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Pig farmers must keep disease prevention as top priority

Pig producers across the UK are being encouraged to look at all aspects of disease prevention to meet new 2024 antibiotic reduction targets set by RUMA (Responsible Use of Medicines in Agriculture Alliance).

17 February 2021, at 9:14am

Gemma Thwaites, a clinical director at Garth Pig Practice, says to date the pig industry has made significant steps forward when it comes to tackling antibiotic use. “According to AHDB, a 5% reduction in antibiotic use has already been seen in the first half of 2020 compared to last year. But, as always, there’s still room for improvement.

“Producers need to look at all aspects of disease prevention, to identify where further improvements can be made in order to reach the further 30% reduction from the 2020 baseline RUMA has set out.”


Gemma says that biosecurity on pig farms is fundamental to preventing disease outbreaks and needs to be prioritised at all times.

“Generally, external biosecurity has greatly improved across farms, and it’s internal biosecurity where producers still tend to fall down, especially on farrow to finish farms where it’s often the same people managing and vaccinating all the pigs.

“It can be easy to forget to change or disinfect your boots between sheds, change needles when vaccinating, or to pop into a different shed and not follow the farrow to finish order. But it’s important sites do all they can to limit these actions, as this is how disease spreads,” she adds.

“It’s also a challenge if you have weekly batches rather than an all-in all-out system, as you constantly have new pigs and new disease pressures ‘knocking at the door’.”


Gemma adds that diagnostics are often an underused resource that need to be considered more widely within the sector to help producers take a more targeted approach to disease control and therefore reduce antibiotic use.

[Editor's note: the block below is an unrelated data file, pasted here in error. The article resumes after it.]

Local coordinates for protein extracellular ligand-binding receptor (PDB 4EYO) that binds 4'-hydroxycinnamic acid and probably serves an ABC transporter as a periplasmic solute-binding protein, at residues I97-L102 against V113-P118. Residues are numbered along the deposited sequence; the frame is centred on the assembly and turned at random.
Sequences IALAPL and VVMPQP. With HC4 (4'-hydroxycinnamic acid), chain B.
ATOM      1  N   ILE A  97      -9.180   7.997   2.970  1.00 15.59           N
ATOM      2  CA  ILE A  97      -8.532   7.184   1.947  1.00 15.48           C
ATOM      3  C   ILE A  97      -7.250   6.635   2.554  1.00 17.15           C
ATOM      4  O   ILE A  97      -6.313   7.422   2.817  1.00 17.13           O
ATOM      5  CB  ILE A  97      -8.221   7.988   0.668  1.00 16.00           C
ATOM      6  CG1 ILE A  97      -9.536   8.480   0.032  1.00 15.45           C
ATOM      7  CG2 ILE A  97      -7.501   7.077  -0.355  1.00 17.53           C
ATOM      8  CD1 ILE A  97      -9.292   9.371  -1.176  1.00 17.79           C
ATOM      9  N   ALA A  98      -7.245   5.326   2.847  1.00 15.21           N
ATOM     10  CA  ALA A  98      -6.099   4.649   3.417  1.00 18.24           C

“The industry can be guilty of looking into a problem once the mortality hits 10% or daily liveweight gains have dropped significantly, by which time it is often too late. Ideally action needs to be taken as soon as a slight change in performance is seen.

“As an industry, we need to work closer together on diagnostics. Pharmaceutical companies, such as MSD Animal Health UK, are also keen to support vets and farmers with on-farm diagnostics to help identify potentially significant diseases and prevent them taking hold of pig herds.

“Often different viruses present very similar symptoms such as PRRS and flu and without diagnostics it’s hard to be sure of the exact problem on-farm,” says Gemma.


Another key part of disease prevention is having a thorough vaccination protocol in place which includes vaccination technique as well as the type of vaccines being used.

“The IDAL device allows for needle free vaccination to take place.

“While there are a number of benefits to this, such as operator safety, the biggest thing for me, as a vet, is the reduced risk of spreading disease. If you vaccinate one pig that is PRRS positive with a needle and then go and vaccinate another 20 pigs, this will potentially spread the disease,” adds Gemma.

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“Huge steps have been made in the pig industry to reduce the need to use antibiotics and implement proactive disease prevention techniques, but there’s more work to be done. I’m confident the target RUMA has set can be achieved if producers work with their vet to review their whole disease prevention protocol in detail, and identify areas where incremental improvements can be made,” she says.